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- Ancient Firearms - 1350 to 1700
- Road to American Liberty - 1700 to 1780
- A Prospering New Republic - 1780 to 1860
- The American West - 1850 to 1900
- Innovation, Oddities and Competition
- Theodore Roosevelt and Elegant Arms - 1880s to 1920s
- World War I and Firearms Innovation
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U.S. Harrington & Richardson Reising Model 50 Submachine Gun
The Reising carbine, available in either selective-fire or semi-automatic versions, was developed by Eugene Reising, a noted designer who had previously worked for John Browning, as well as the firms of Marlin, Mossberg, Savage, and Stevens. The Reising was more accurate than other blowback-operated submachine guns, as it fired from a closed rather than an open bolt. Unfortunately, it experienced problems if subjected to operation in dirty environments without regular cleaning. Although the U.S. Army declined to adopt the Reising, the Marine Corps used these guns to supplement their arsenal in the early days of the Second World War.
When war came once again to Europe in 1939, American firearms designer Eugene Reising turned his efforts to the development of a new submachine gun. At that time, the Thompson was the only gun of this type in production in the United States, and Reising realized the economic potential of another compact full-auto.
Reising had prior experience as a member of the team that perfected John Browning's M1911 pistol, and he had also worked for several other firearms manufacturers. He had been working on a practical submachine gun even before the outbreak of war, and he received a patent for his design in June 1940. The inventor entered into a production agreement with Harrington & Richardson at about the same time as Japanese bombs began falling at Pearl Harbor.
Like the Thompson, Reising's gun chambered the .45 ACP cartridge, but it differed from other similar arms in that it fired from a closed bolt, thus ensuring that the movement of the firing mechanism did not disturb the shooter's aim at the moment of firing. U.S. Army tests showed that the gun actually fired a series of semi-automatic shots, but the 450 round-per-minute rate of fire was nearly as fast as that of the Thompson. The Reising was not adopted by the Army because it also had an unfortunate tendency to malfunction when dirty, an unacceptable fault in a combat arm. Rather than purchasing these arms, Ordnance officers opted to stay with the tried-and-true Thompson until a better alternative was produced.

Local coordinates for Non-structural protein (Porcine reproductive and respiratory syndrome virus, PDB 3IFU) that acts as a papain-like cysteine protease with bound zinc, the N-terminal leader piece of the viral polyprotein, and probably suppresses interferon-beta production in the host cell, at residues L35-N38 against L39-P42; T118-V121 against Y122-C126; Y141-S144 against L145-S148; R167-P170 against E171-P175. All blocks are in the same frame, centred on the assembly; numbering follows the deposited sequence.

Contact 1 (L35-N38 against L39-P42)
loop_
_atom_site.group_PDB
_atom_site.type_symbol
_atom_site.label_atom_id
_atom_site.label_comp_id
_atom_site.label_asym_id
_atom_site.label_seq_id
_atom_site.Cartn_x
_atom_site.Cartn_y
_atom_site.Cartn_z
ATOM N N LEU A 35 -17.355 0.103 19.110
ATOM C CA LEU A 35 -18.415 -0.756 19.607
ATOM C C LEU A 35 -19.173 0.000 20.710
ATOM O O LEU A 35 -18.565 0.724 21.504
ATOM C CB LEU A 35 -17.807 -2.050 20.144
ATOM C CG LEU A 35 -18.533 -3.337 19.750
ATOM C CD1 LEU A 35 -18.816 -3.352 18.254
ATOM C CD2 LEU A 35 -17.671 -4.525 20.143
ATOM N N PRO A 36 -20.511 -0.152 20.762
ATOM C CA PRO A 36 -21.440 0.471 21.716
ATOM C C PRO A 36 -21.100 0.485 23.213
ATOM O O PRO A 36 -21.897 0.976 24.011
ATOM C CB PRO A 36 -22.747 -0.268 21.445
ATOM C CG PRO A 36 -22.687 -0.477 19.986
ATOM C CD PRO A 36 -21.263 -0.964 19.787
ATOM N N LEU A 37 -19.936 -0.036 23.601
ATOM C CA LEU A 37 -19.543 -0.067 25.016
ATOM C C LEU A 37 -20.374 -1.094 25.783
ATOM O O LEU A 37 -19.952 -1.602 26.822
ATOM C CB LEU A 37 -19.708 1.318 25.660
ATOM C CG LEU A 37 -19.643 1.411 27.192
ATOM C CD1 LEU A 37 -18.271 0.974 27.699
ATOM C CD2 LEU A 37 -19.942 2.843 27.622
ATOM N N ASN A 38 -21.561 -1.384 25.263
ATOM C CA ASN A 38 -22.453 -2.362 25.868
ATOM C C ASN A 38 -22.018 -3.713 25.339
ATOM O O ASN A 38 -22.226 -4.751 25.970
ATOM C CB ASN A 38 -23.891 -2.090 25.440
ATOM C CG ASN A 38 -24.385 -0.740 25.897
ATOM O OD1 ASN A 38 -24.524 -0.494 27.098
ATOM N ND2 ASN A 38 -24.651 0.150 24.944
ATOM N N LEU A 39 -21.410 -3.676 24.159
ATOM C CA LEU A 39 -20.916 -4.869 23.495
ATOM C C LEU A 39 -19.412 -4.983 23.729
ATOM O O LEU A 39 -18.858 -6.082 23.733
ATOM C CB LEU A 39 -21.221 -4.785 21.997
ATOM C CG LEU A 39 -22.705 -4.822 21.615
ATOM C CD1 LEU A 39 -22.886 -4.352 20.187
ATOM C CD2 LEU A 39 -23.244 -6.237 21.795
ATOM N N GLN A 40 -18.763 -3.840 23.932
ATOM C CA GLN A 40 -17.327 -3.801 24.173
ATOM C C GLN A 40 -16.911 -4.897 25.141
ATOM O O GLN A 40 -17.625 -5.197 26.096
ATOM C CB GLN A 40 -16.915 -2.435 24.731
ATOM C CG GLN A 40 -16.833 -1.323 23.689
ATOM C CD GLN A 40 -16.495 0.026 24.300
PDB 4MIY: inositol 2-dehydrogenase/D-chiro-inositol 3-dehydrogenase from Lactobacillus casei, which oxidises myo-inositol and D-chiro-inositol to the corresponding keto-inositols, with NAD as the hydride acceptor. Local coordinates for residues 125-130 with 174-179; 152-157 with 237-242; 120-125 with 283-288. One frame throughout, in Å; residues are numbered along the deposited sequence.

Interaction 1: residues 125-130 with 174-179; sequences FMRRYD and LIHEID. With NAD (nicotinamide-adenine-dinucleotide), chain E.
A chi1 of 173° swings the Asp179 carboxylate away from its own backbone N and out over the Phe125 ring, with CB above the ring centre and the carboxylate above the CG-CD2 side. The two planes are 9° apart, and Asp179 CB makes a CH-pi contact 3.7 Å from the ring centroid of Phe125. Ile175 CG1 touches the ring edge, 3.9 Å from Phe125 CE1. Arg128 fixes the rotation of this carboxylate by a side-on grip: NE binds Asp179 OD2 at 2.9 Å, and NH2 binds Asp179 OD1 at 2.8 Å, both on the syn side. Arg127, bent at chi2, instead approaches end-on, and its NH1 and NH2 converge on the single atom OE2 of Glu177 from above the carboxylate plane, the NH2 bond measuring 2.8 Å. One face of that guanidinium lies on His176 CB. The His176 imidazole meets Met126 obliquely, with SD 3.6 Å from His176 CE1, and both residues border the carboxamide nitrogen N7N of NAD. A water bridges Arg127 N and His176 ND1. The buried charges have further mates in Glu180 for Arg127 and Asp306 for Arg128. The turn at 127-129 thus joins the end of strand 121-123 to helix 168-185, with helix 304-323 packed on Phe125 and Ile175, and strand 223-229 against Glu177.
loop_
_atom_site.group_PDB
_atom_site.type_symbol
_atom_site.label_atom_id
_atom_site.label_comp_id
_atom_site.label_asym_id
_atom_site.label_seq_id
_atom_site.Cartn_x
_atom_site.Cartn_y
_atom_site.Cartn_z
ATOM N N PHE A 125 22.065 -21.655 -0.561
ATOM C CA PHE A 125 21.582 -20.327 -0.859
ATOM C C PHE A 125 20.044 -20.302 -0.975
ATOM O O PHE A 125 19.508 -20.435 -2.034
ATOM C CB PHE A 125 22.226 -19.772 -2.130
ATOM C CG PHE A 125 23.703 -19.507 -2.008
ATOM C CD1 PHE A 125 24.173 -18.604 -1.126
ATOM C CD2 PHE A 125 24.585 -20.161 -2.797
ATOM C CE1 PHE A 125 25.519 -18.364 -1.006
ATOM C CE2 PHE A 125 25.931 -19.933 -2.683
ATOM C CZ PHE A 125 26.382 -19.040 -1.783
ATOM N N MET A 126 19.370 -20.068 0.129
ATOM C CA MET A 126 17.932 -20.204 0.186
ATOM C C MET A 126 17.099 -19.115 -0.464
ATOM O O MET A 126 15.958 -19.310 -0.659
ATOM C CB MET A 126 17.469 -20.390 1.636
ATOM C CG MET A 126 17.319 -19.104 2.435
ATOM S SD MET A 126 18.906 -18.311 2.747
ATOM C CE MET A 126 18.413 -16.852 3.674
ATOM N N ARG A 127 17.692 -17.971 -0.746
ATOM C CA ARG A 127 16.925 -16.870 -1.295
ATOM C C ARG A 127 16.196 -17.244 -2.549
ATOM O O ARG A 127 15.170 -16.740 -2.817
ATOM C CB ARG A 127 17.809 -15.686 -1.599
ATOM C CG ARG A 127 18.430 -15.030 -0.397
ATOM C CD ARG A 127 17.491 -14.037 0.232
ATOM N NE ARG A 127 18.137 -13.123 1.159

Due to the shortage of Thompsons for issue to its combat troops, coupled with the availability of the Reising, The Marine Corps took a different approach and adopted the new gun. The Reising Model 50 featured a parkerized finish, a wooden stock, cooling fins located near the rear of the barrel, a compensator, and selective fire capability. In addition, these arms employed a stick magazine with a staggered column design similar to that used in modern high-capacity arms, with either 12- or 20-round capacity.
The Marine Corps requested a modified design for airborne use which replaced the Model 50's wooden buttstock with a pistol grip and folding wire stock. The Model 50's compensator was also eliminated from the new version. Designated the Model 55, these guns were intended for use by "Para-Marines" and tank crews. Reising submachine guns were widely used in the early days of the Pacific War, but the Marines soon discovered what the Army already knew Ð although well-made and thoroughly reliable under ideal conditions, Reisings routinely malfunctioned when subjected to the mud and dirt of the battlefield. As additional Thompsons and the new M1 Carbine became available to the Marine Corps, Reisings began to disappear from the Corps' inventories.
The last of these arms were delivered to the Marine Corps in 1943, but production continued for Lend-Lease sales to the Soviet Union. The Reising Model 60, a blued-finish semiautomatic-only version of the Model 50, was also produced for use by police, and for use by prison and war plant guards. Due to the controlled environments in which these guns were used, these guns proved to be more than adequate. Harrington & Richardson had hoped to find a law enforcement market for the Reising after the end of the war, but this never materialized, and production was suspended in 1945.
Despite their failure as a military arm, the Reising is noteworthy for its emergency service during the early campaigns of the Marine Corps in the Second World War. Harrington & Richardson, located in Worcester, Massachusetts, was founded in 1871 by Gilbert H. Harrington, the inventor of the top-break revolver, and William A. Richardson. By 1876, H&R had become sufficiently established to be represented at the National Centennial Exposition in Philadelphia, where the company exhibited 24 of its pistols. In 1880, H&R achieved another significant milestone in becoming the sole American licensee for the manufacturer of quality English Anson & Deely double-barrel hammerless shotguns, and in 1900, the company introduced its own top-break single barrel shotgun.